MORE Wonderful and Wacky Wordless Books


MORE Wonderful and Wacky
Wordless Books

As promised, here is another batch of wordless books. If you’d like to see the first installment, click here. For ideas on how to use wordless books, click here.


Flotsam by David Wiesner

An exploring boy finds an underwater camera that a wave has washed up on the beach. He quickly develops the film he finds inside. The photos are truly amazing: a windup fish, ocean creatures sitting in over-stuffed chairs and reading books, underwater aliens… This is a very interesting book!

 

Here I Am by
Patti Kim, illustrated by Sonia Sánchez

A boy and his family move to New York City from
an Asian country. He is NOT pleased. Everything is so unfamiliar. The only
thing that gives him comfort is the red seed he brought from home. One day he
drops the seed and it was picked up by a girl. As the boy follows her, he
starts to be drawn into the city. If you’ve ever had to live in an unfamiliar
place or spent time with someone who has, this book will make sense to you.

 

The Island by
Marije Tolman and Ronald Tolman

A polar bear travels to many islands and meets a
variety of birds, fish, and other animals. That’s a simple description of the
story. But it doesn’t tell the whole story. The whole story is one of mystery
and many interpretations. Like dreams…

 

The Hero of Little Street by Gregory Rogers

A boy narrowly escapes 3 bullies by slipping
into a museum. While he’s looking at a painting, the painting comes to life.
The boy follows a dog in this pretend world and they have adventures together.
This is clearly a clever boy—he saves the day in both the pretend world and
then back in the real world.

 

Flood by Alvaro F. Villa (sorry, no link)

A family prepares their house for an approaching
storm. Thankfully, when they are done preparing, they leave their home to stay in a safer
place. The storm is quite violent and does a lot of damage. When the family
returns they are shocked, but then go about making the repairs. I like how this
book gives a clear picture of what a storm can do, but never puts the family in
danger.

 

Hank Finds an Egg by Rebecca Dudley (sorry, no link)

Hank finds an egg and wants to return it to its
nest. The nest is too high for Hank to reach, but Hank has some good ideas for
reaching it. Unfortunately, none are quite right, until his final solution,
which is very nice.

 

The Arrival by Shaun Tan

This is an amazing book. It’s also hard to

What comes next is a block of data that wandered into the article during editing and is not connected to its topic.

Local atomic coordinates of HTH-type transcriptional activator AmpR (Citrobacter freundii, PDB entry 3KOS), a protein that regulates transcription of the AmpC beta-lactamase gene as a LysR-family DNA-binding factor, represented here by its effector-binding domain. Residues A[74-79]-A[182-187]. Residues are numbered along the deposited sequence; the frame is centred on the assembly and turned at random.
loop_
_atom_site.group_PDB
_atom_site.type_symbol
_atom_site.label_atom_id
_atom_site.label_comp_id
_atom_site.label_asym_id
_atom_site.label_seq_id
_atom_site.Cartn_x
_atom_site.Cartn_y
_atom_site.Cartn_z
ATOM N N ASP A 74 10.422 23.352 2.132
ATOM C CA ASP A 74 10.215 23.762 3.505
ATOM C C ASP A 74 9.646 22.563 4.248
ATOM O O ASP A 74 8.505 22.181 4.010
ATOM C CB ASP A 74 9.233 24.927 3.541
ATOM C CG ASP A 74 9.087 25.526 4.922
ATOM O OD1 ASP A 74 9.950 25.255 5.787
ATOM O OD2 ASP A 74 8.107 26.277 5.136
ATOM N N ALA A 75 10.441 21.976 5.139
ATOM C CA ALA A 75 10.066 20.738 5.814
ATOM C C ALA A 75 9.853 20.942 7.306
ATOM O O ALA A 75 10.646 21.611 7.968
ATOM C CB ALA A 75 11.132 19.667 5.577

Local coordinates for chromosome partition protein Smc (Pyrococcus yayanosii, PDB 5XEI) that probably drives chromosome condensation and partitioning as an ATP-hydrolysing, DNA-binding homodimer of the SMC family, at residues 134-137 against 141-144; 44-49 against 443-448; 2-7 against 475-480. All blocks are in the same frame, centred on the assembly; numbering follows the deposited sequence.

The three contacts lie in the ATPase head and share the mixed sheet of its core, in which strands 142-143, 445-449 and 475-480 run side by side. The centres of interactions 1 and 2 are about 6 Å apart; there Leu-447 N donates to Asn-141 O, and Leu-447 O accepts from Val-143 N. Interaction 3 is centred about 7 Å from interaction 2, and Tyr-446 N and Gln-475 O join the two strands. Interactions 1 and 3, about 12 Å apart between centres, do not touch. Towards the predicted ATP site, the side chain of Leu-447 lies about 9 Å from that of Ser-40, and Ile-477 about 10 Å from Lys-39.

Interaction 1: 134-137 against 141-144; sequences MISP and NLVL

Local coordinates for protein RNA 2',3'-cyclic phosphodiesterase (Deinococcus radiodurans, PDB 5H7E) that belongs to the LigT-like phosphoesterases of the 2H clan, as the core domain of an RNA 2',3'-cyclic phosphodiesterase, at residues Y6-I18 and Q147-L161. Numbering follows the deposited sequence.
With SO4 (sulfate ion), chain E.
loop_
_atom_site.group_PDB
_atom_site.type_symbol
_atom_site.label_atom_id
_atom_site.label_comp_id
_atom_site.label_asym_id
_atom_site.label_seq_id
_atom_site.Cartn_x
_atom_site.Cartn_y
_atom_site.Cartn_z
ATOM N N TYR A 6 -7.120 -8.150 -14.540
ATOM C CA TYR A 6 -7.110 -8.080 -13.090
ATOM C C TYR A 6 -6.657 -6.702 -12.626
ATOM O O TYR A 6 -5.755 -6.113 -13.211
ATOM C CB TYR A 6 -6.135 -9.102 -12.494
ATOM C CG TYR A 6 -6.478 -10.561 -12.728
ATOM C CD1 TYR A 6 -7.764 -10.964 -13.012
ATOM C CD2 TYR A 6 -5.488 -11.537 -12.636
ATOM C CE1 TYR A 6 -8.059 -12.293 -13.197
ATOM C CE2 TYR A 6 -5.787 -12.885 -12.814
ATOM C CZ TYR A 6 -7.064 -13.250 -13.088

describe. Through many (hundreds?) of small and large pictures, the author
illustrates what it may be like to be a stranger in a strange land. It’s about
the immigrant experience but it’s also about feeling like an outsider. My fifth
graders and I LOVED this book.

 

Zoom by
Istvan Banyai

This is a book you have to see to really
understand. It starts with a picture of a rooster’s comb. It zooms out to the
rooster’s head, and then to the rooster standing in a barnyard. After that it
zooms out, page by page until, well, it’s pretty amazing how far out it zooms.

 

Sidewalk Circus by Paul Fleischman and Kevin Hawkes

A girl sits on a bench, waiting for the bus. The
theater across the street is advertising the circus coming soon. But, wait,
there’s a circus happening all around her as she waits. There’s a butcher
strongman with a tremendous weight on his shoulders. There’s a construction
worker balancing paint cans as he steps across a beam. There’s a cook juggling
pancakes. Fun!

 

The Red Book by Barbara Lehman

A girl walks down her city street and finds a
red book. The book is about a boy who lives on an island. A boy walks on his
island beach and finds a red book. It’s about a city girl. A truly magical
book….


Home by Jeannie Baker

A window opens to a city neighborhood. As a baby
grows up, we can see her neighborhood get uglier and then, as she gets older,
everyone works to clean up the streets and create beauty. All as seen through
the one window.

 

The Secret Box by Barbara Lehman

A young boy from the early twentieth century
hides a box with secret instructions in the floorboards of his school. It is
discovered by boys from a later generation, who follow its secrets. And
that’s not nearly the end of it.

 

It seems every week or so I find new wordless books. My list is growing! I’ll have another post on them in a few weeks.

Gail



 

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